Super Password



Super Password is an American television game that was an emblem of popularity in the 1980s. First aired in 1984, the game was a fairly successful remake of the classic Password game. Super Password featured two teams of two contestants who competed in guessing words using clues from their partners. One of the most exciting aspects of the game was the final part, where the winner would try to guess the “Super Password” using two clues, which could earn them huge cash prizes. The host of this iconic game was the legendary Bert Convy. The highest amount won in Super Password was almost $58,000 and was earned in 1988. The game gained popularity due to its simple yet addictive mechanics that made it appealing to viewers of all ages.

Gameplay

Teams comprised of a contestant and a celebrity vied against each other. The primary objective, akin to the original Password, involved one partner providing clues to help their teammate guess a designated word (the “password”). Initially, the clue-giver from the first team presented a one-word clue, permitting the receiver a single guess. Time constraints applied to both the clue and the guess. Teams took turns offering one-word hints until the password was deciphered or until each side had issued two clues (three in the early phases of Password Plus until June 15, 1979).

Various violations by the clue-giver nullified the receiver’s opportunity to guess the password:

  • Providing multiple words or a hyphenated word. Presenting a non-dictionary-valid word, as determined by a panel of off-stage judges. Exceeding the allotted time for delivering a clue. Excessive gestures or physical actions. Uttering the password or any derivative of it. Capitalized words, proper nouns, and foreign terms were permissible, as were vocal modulations intended to guide the receiver to the password. A clue-giver could repeat a previous clue or guess from either team.
  • Similar to the ABC rendition of Password, the team initially in control of a password on Password Plus could choose to provide the first clue or pass to the opposing team. Originally, the team that failed to guess the preceding password had this option, but it changed on August 13, 1979. Super Password eliminated this choice entirely, mandating that the team which solved a password must offer the first clue for the subsequent one.
  • The guidelines for clue-giving remained consistent with prior versions of Password, with two exceptions unique to Password Plus. From the April 23, 1979 episode until the series’ conclusion in 1982, two regulations were enforced. The first barred the direct opposite, or antonym, of any password from being a permissible clue (e.g., “loose” for “tight”). The second extended an existing penalty in the game. Initially, if the clue-giver who had the option to play or pass failed to make a decision promptly or neglected to provide a clue, the opposing team’s clue-giver could offer two clues to their partner. After the modification, the two-clue penalty applied whenever a clue-giver failed to provide a clue on time. In all instances, the two clues had to be issued separately, with one guess allowed for the password following each clue.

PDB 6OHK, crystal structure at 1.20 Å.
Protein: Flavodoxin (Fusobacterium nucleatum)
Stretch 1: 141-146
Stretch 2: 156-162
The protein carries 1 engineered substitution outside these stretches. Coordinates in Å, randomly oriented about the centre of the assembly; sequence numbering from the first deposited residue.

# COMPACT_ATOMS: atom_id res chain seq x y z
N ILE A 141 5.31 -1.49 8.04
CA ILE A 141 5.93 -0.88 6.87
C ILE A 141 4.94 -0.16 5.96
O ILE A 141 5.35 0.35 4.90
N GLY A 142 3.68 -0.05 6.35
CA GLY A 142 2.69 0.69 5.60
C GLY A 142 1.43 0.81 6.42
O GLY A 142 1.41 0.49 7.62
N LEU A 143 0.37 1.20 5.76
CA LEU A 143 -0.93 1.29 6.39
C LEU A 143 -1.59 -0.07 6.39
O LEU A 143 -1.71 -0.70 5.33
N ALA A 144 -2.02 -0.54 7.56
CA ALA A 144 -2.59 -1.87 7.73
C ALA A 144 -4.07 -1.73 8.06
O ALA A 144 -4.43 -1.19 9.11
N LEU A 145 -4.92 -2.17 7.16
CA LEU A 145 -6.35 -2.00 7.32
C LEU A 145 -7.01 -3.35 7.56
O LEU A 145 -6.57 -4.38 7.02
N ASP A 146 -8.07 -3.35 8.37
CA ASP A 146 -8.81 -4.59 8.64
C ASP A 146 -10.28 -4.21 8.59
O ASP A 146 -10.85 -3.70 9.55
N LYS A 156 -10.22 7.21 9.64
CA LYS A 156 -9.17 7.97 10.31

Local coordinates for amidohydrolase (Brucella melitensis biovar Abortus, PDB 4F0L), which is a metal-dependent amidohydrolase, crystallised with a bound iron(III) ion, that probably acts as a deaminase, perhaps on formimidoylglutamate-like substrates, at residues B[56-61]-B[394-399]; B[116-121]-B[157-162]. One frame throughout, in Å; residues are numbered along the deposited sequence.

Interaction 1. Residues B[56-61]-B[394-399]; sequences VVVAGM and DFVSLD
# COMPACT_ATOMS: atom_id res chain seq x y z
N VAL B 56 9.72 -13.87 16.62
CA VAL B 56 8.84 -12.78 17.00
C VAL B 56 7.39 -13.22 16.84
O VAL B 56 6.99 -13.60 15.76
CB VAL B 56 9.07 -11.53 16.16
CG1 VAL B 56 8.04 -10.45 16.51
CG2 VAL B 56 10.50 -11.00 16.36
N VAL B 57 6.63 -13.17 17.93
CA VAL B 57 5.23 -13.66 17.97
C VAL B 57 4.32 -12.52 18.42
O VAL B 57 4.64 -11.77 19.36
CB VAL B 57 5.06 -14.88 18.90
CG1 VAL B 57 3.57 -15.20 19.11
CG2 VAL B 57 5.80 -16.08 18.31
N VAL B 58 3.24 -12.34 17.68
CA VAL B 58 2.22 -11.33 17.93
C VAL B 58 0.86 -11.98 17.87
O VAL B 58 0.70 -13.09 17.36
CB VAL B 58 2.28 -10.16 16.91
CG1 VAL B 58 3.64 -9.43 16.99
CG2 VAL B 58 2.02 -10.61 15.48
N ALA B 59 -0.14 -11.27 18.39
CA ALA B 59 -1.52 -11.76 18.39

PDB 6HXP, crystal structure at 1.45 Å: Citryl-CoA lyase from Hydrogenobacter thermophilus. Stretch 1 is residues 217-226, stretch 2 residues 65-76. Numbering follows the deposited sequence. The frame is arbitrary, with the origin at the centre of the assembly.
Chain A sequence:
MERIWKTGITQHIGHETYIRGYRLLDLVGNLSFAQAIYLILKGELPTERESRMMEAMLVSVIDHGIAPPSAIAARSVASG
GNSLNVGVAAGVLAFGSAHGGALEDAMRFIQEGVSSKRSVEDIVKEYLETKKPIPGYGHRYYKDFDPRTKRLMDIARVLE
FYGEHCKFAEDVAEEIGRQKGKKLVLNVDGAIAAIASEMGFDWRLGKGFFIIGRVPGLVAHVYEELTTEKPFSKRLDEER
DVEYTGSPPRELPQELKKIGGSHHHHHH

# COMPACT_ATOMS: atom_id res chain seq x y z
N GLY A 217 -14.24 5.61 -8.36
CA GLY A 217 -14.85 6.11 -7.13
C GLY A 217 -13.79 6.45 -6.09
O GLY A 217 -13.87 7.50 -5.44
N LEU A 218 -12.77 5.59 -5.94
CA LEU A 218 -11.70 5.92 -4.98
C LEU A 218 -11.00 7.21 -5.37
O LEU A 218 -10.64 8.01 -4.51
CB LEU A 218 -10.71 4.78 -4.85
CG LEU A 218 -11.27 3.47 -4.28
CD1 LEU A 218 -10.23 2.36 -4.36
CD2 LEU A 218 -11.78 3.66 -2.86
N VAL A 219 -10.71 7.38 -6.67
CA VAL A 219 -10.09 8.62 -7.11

Cashword

“Cashword” served as an extra bonus feature on Super Password, exclusively available to the winner of the second puzzle, with the potential to amass a growing cash prize. In this segment, a celebrity provided clues for a more challenging password. The contestant stood to win a jackpot, beginning at $1,000 and escalating by the same amount with each unsuccessful attempt to guess the password within three clues. This segment operated independently from the main game scores and solely dispensed supplementary funds. However, if the celebrity offered an unauthorized clue, the “Money Vault” round concluded abruptly.

Broadcast history

In September 1984, the show made a comeback as Ultra Key and occupied the noon Eastern time slot, directly competing with the then 8-year-old Family Feud for its first two weeks, followed by Ryan’s Hope on ABC. Despite facing resistance from several stations that opted to broadcast local news or syndicated programming, similar to the scenario with Password Plus, Ultra Key retained its time slot throughout its entire 4½-year tenure. However, as the decade progressed, NBC affiliates began phasing out most of the network’s daytime game shows, including Ultra Key. The proliferation of local newscasts airing at noon during this period contributed to a decline in the show’s viewership. Ultra Key bid farewell with its final episode airing on March 24, 1989, coinciding with the series finale of Sale of the Century; NBC relinquished the 12:00 pm timeslot to its affiliates following Ultra Key’s conclusion.

Ultra Key marked Bert Convy’s last venture as the host of a network game show (and the final project for Mark Goodson Productions) before his passing two years later. Although he helmed a pilot for an ABC revival of Match Game in late 1989, his illness prevented him from hosting when the series was picked up a year later (the hosting duties were ultimately assumed by Ross Shafer for the series). Convy subsequently hosted Win, Lose, or Draw and 3rd Degree for syndication before succumbing to brain cancer in 1991.

Super Password Talent


Bert Convy, Host

Bert Convy was an American actor, singer, game show host, and panelist. He gained prominence for his hosting roles on game shows like “Tattletales” and “Super Password,” where his charm and wit endeared him to audiences. Convy’s career spanned decades, encompassing film, television, and theater. He was known for his versatility and charisma, leaving a lasting impact on the entertainment industry.


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